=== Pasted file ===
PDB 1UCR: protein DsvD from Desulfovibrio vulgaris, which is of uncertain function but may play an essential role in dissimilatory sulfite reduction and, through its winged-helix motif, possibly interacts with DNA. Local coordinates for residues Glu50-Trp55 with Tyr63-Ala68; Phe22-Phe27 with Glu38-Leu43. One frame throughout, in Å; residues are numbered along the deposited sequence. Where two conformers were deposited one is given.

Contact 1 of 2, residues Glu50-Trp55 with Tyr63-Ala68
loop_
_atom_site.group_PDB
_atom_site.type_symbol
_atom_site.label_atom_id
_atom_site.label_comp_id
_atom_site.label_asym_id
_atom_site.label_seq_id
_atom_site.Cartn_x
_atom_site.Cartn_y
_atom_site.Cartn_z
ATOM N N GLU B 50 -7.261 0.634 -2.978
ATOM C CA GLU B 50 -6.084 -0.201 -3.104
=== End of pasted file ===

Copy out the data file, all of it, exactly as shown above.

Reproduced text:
PDB 1UCR: protein DsvD from Desulfovibrio vulgaris, which is of uncertain function but may play an essential role in dissimilatory sulfite reduction and, through its winged-helix motif, possibly interacts with DNA. Local coordinates for residues Glu50-Trp55 with Tyr63-Ala68; Phe22-Phe27 with Glu38-Leu43. One frame throughout, in Å; residues are numbered along the deposited sequence. Where two conformers were deposited one is given.

Contact 1 of 2, residues Glu50-Trp55 with Tyr63-Ala68
loop_
_atom_site.group_PDB
_atom_site.type_symbol
_atom_site.label_atom_id
_atom_site.label_comp_id
_atom_site.label_asym_id
_atom_site.label_seq_id
_atom_site.Cartn_x
_atom_site.Cartn_y
_atom_site.Cartn_z
ATOM N N GLU B 50 -7.261 0.634 -2.978
ATOM C CA GLU B 50 -6.084 -0.201 -3.104